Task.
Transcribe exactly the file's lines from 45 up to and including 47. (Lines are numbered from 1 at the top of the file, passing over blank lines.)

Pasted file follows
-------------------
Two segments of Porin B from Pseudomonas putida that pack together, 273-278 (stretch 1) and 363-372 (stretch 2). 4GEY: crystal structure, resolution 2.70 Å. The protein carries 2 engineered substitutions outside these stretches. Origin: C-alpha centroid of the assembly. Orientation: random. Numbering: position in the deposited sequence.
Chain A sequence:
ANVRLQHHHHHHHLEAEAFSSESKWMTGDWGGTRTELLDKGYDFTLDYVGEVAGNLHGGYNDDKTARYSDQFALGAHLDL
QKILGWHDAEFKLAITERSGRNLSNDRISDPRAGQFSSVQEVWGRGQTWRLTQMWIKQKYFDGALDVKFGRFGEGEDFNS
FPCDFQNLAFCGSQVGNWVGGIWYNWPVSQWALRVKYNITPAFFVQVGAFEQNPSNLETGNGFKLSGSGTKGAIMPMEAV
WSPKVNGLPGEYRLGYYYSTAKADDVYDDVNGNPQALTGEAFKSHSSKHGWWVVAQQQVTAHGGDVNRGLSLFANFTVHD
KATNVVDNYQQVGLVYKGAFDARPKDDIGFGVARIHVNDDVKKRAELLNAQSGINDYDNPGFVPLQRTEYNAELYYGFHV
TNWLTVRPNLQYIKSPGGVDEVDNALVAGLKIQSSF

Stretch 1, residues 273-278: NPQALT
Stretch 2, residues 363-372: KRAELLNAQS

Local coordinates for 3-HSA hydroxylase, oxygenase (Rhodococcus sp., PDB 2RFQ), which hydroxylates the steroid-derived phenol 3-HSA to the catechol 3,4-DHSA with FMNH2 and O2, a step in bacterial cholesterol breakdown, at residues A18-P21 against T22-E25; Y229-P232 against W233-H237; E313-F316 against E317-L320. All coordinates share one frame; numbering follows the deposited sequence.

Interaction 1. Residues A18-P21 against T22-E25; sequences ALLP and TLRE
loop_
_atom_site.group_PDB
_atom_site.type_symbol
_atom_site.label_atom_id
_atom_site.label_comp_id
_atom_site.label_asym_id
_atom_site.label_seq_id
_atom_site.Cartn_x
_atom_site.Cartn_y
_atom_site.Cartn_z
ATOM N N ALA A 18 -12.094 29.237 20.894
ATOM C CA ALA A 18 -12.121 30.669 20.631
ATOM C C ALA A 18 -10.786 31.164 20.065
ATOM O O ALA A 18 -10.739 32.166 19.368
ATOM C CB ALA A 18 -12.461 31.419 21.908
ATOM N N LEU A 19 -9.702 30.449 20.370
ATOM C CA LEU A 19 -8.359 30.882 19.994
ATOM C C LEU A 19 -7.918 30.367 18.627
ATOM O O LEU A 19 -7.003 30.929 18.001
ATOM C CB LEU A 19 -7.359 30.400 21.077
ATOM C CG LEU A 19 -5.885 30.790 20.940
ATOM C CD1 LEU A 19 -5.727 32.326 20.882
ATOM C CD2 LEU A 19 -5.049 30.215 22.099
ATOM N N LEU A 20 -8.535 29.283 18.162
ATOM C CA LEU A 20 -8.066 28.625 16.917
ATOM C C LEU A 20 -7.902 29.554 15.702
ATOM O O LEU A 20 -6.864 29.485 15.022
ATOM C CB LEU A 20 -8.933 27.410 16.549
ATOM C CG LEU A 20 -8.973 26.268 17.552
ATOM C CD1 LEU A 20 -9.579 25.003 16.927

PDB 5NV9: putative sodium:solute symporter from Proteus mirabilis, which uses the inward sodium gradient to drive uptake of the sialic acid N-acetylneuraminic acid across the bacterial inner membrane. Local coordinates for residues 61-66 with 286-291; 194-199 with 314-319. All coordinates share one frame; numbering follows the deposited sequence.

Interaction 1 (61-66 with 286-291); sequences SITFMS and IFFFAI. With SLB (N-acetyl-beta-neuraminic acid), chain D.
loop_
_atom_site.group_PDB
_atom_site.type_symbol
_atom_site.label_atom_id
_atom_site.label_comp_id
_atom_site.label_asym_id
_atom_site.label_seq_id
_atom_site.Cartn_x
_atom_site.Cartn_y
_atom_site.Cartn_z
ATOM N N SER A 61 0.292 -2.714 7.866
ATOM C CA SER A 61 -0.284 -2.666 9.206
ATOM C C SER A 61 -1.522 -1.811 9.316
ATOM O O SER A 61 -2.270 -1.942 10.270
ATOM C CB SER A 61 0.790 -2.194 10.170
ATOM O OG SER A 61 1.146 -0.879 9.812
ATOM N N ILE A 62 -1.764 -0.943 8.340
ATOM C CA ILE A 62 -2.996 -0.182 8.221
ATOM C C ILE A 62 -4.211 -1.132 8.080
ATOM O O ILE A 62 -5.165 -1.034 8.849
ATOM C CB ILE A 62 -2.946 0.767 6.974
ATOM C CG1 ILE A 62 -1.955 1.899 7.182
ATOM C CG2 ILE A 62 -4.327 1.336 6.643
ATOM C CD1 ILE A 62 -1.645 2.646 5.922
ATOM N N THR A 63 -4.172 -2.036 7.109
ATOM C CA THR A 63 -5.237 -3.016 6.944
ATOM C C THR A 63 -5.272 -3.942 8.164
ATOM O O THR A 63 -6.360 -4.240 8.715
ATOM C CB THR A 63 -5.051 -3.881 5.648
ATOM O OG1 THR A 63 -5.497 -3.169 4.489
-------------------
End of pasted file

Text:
loop_
_atom_site.group_PDB
_atom_site.type_symbol